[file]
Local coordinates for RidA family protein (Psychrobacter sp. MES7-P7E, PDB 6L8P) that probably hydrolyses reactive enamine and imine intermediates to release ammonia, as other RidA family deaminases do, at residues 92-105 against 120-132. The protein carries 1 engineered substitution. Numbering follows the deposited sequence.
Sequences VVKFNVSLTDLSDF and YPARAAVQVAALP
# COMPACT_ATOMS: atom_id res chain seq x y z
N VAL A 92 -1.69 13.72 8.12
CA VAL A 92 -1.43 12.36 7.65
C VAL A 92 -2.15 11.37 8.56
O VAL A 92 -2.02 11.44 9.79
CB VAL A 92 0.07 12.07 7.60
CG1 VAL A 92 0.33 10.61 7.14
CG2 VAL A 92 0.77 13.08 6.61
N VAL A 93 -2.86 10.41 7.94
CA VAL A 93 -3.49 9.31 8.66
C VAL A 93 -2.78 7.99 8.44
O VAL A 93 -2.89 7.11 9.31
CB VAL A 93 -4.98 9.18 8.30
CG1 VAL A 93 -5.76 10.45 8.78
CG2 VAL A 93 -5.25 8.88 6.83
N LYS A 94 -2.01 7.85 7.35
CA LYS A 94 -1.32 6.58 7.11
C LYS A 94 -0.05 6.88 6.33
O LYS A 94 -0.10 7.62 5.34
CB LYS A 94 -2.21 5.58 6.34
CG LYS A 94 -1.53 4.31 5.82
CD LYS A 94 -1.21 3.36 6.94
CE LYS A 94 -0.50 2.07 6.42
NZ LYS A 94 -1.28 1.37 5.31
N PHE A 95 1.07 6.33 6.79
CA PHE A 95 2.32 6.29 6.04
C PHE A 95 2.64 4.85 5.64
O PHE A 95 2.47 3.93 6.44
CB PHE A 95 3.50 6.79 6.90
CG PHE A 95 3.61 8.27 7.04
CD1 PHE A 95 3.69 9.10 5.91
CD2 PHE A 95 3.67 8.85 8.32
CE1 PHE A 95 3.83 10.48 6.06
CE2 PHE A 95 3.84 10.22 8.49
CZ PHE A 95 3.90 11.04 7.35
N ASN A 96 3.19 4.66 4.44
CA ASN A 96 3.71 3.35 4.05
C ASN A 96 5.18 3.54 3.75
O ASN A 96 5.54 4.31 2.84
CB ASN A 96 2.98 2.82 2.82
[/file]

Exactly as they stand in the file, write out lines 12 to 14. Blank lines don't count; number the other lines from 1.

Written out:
CA VAL A 93 -3.49 9.31 8.66
C VAL A 93 -2.78 7.99 8.44
O VAL A 93 -2.89 7.11 9.31